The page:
PRESCOTT, Ariz. - Glen Ilah was supposed to be prepared for wildfires.
Peter Andersen and his wife, Judy, toiled with their neighbors in the small Arizona subdivision about 80 miles north of Phoenix to clear defensible space around their modest ranch homes, working with prison crews to clear scrub oak and manzanita that encroached from the surrounding desert.
"We did everything we could because we knew that we were in harm’s way - we had been in a drought and we knew the fuels were there,” he said.
Andersen, 61, a burly former firefighter with a mustache and a soft spot for stray cats, also knew because for five years he had served as chief of the fire district in their town, Yarnell.
The town has a population of about 650, with about 200 of them in Glen Ilah, clustered around a turnoff south of the downtown business strip along the main artery, Highway 89.
Andersen moved to town 12 years ago from Phoenix, settling among the retirees and snow birds, watching the economy take its toll as more and more were forced to give up their summer homes among the boulders and chaparral where Andersen would rescue feral cats.
By this summer, Glen Ilah was sparsely populated, the remaining neighbors close-knit.
On Saturday, a lighting strike ignited a fire in the hills nearby, but Andersen, who retired in 2011, was oblivious. He went to get groceries in the nearest city, Wickenburg. Somebody stopped him to ask: Have they got the fire out?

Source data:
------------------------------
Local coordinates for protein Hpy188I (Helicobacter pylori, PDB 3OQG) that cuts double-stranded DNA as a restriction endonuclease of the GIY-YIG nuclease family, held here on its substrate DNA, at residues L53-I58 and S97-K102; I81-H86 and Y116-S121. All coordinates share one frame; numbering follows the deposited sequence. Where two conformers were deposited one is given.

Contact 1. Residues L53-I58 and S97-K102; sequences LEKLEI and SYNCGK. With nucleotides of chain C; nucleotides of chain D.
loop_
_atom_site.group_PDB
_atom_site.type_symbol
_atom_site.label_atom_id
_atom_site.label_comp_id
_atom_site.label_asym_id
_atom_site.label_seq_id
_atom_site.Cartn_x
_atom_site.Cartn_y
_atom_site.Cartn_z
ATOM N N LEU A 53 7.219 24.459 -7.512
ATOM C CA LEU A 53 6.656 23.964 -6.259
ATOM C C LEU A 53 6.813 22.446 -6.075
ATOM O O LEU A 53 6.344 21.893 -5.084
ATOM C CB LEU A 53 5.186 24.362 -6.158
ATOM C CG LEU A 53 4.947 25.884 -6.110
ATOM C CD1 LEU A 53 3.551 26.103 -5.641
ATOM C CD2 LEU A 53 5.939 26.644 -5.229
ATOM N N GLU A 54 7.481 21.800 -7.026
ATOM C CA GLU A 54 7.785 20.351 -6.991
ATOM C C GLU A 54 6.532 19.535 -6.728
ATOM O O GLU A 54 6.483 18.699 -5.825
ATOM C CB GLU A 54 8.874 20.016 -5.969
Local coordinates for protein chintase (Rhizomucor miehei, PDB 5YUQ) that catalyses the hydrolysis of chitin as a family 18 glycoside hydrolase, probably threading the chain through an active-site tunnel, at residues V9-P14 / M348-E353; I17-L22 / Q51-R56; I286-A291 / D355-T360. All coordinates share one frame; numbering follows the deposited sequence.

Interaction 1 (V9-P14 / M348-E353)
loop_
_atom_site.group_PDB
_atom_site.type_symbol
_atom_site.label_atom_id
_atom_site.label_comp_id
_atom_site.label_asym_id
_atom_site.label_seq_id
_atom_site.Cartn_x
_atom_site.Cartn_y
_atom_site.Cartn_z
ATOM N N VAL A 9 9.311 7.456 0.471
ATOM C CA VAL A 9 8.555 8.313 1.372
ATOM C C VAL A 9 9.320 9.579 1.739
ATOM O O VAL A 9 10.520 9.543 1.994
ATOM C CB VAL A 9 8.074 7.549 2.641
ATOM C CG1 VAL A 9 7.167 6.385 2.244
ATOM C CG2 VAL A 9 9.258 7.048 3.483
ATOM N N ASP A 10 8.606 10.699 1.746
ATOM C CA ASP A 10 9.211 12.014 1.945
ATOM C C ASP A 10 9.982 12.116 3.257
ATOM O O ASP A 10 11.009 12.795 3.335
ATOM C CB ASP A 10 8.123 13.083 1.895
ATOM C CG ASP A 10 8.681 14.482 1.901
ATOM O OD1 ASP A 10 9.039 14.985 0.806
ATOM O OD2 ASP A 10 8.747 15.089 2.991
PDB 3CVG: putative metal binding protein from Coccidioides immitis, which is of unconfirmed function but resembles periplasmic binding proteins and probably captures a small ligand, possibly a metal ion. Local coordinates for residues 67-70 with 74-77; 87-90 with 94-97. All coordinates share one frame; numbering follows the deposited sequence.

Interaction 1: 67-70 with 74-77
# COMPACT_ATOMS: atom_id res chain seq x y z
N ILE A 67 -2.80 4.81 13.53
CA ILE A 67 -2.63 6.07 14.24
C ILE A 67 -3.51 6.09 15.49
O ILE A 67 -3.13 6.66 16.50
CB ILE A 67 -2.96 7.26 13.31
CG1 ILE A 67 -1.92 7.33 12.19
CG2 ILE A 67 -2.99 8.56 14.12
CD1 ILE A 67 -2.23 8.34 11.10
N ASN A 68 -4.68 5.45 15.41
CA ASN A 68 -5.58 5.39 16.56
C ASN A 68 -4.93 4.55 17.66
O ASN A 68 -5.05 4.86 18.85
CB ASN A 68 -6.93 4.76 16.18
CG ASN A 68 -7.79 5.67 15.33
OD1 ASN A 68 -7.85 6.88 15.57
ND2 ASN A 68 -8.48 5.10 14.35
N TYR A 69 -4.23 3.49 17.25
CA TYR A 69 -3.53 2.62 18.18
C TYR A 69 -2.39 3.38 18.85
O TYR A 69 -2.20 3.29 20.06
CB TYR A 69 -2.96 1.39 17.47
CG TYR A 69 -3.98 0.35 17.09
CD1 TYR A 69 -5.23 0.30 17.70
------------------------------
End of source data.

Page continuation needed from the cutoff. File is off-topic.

Small wildfires were not unusual in the area.
That evening, Andersen and his wife drove 35 miles north to Prescott, as usual, for Bible study. On the way back, about 10:30 p.m., they saw it. The hills were glowing.
“We could see flames on the ridge” near town, he said.
He contacted local firefighters and helped crews from the Bureau of Land Management and state land and forest service to access a horse ranch to the west of Glen Ilah, where they set up a 10,000-gallon dip tank near another 5,000-gallon water tank that the rancher let them use.
They scouted the area and decided a good safety zone for firefighters to retreat to as needed would be the corral area near the tanks, about a 150-yard circle.
The next morning, Andersen watched the Granite Mountain hotshots, a local wildland firefighting team, drive their buggy by his house at 8 a.m., and figured they would be based out by the corral area, roaming down into the craggy desert land beyond that was still thick with brush - treacherous terrain full of rocks and gullies.
Andersen had attended the fire academy with the hotshots’ superintendent, Eric Marsh, and trusted him to defend the area. Marsh, a respected wildland firefighter, had started the crew in 2002.
Plus, Andersen said, “Where they were was very safe.”
As his wife was preparing to leave for work as a caregiver in Prescott, where she planned to stay overnight, she made the retired fire chief promise that if the order went out to evacuate, he would leave.
“I was pretty determined not to go,” he said.
Still, he agreed.
Then Andersen went outside and sat on a hill where he used to watch storms as a firefighter - “lightning watch,” they called it. Only this time, instead of a storm, he was watching a single-engine air tanker, a DC-10, drop slurry not once but twice onto the fire.